The Onomasticon of Iudaea • Palaestina and Arabia in the Greek and Latin Sources (henceforth: Onomasticon) is a comprehensive collection of Greek and Latin texts from the Hellenistic, Roman and Byzantine periods that mention individual names of settlements, geographical entities (such as regions, mountains and rivers), administrative units (names of provinces and districts) and ethnic names (nations,tribes and clans) within the geographical and chronological limits of the research.
References to biblical and mythological places are included if the ancient authors identified them (even wrongly) with sites known in their own times, but not if they appear only in the context of the citation of a verse or a non-geographical exegesis. Thus, the Onomasticon supplies information not only about the geography and history of the region, but also about legends, traditions and historical-geographical concepts belonging to its past.
Users of the Onomasticon may find it helpful to consult the maps and gazetteer in our 1994 publication, Tabula Imperii Romani: Iudaea • Palaestina: Maps and Gazetteer (TIR), which also contains information on unidentified archaeological sites; it does not, however, include the areas of present-day Jordan and Syria. The introduction to the TIR provides a general discussion of the region’s political and administrative history, including its changing borders, demography and settlement.
The geographical scope of the Onomasticon includes the maximal areas of Iudaea under the Hasmonaean and Herodian dynasties, and of the Roman provinces of Palaestina (Palaestina Prima, Secunda and Tertia in the Byzantine period) and Arabia. For the sake of completeness, and because they have been researched by Israeli scholars for many years, we also include a few areas that were never parts of Iudaea, Palaestina or Arabia: the Upper Galilee, the northern coast of Israel down to Mount Carmel and the northern Golan, which belonged to Phoenice, and northern Sinai, which was included in the Roman province of Aegyptus and later in Augustamnica. Altogether, the Onomasticon covers the entire area presently governed by the State of Israel and the Palestinian Authority, as well as Sinai in Egypt, most of Jordan and parts of southern Syria (the Hauran and Jebel Druz).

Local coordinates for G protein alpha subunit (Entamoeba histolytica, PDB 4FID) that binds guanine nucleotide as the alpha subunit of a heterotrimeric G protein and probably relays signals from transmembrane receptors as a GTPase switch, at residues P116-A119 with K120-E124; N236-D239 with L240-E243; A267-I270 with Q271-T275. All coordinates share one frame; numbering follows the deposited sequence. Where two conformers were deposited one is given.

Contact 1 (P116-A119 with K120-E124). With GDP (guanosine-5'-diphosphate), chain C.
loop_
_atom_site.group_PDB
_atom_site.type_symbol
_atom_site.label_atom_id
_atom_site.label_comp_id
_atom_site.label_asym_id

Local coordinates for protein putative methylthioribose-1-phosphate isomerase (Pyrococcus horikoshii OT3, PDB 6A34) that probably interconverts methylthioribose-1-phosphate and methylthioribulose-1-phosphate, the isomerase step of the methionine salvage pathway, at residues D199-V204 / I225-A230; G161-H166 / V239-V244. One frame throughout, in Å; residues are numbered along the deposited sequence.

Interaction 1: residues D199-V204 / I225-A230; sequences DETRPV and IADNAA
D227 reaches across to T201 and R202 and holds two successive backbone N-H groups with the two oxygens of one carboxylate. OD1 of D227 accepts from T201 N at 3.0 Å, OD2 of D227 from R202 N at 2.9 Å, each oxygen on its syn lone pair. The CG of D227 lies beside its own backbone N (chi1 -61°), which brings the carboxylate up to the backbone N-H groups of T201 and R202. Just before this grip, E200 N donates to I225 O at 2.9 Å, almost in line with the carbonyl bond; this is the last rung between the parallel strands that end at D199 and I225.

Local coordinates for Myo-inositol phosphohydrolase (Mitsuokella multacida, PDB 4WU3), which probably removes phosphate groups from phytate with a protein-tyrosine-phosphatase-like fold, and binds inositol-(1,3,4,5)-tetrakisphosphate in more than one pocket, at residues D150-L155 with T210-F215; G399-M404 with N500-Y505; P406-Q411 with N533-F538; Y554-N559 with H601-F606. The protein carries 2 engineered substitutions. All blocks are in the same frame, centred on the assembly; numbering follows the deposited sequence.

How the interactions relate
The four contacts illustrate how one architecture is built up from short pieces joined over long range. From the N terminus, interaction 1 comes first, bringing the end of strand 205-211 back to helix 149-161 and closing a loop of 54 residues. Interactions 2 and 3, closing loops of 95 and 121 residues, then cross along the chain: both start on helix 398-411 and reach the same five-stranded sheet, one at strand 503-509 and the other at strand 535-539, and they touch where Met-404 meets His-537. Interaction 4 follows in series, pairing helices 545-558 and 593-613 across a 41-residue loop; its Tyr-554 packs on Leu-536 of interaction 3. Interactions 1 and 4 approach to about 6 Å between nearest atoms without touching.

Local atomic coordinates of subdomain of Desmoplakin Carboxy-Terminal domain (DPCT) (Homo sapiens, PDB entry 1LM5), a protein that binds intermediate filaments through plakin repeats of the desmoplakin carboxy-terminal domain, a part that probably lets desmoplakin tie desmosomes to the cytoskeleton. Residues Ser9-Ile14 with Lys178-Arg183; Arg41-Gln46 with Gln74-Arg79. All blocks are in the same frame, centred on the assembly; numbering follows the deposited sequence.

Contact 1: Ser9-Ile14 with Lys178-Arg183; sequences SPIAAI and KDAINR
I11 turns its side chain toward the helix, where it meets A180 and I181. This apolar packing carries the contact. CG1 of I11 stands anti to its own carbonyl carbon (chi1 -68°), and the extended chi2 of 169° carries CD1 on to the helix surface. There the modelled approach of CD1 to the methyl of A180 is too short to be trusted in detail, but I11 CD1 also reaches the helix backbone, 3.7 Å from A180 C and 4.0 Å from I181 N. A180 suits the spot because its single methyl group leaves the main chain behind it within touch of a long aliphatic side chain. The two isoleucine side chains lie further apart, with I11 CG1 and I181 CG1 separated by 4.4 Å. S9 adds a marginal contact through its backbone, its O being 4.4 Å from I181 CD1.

Needless to say, these geographical limits reflect the past history of the region and have no modern political connotations.
In principle, the Onomasticon covers the Hellenistic, Roman and Byzantine periods, from the mid-fourth century BCE to the Muslim conquest of Palestine (640 CE).
However, a few earlier sources, including texts by Alcaeus and Herodotus, are included. At the other end, many Greek and Latin sources from the seventh, eighth and even later centuries CE are included as supplementary texts, if they continue earlier literary traditions (e.g., the hagiographical anecdotes of Anastasius Sinaites and Adamnan’s account of the pilgrimage of Arculfus) or directly depend on earlier sources (e.g., the writings of some Byzantine chronographers, and the lists of episcopal sees in the early Islamic period).
Major texts containing information relevant to many toponyms are collected in Volume I, where they are presented in chronological order and identified by numbers. In the subsequent, alphabetical volumes, only portions of the texts relevant to the individual entries are excerpted. Where these are drawn from fuller versions presented in Volume I, the reader is referred to them by cross references. Volume I also contains an alphabetical, cross-referenced list of all the toponyms to be treated in the Onomasticon, an annotated bibliography of the Primary Sources from which the texts are drawn, and lists of the Bibliographical Abbreviations and Sigla used throughout the Onomasticon. Modern scholarly works cited in the alphabetical entries are listed in the Research Bibliography included in each volume.
The alphabetical presentation of individual toponyms begins in Volume II, whose two parts contain entries starting with the letter A, from Aalac mons to Azzeira.
Texts relating to Arabia are also included in this volume.
In the entry titles, the Latin form of the toponym, if one exists, takes precedence (e.g., Alexandrium, not Alexandrion); if not, whenever possible the Greek version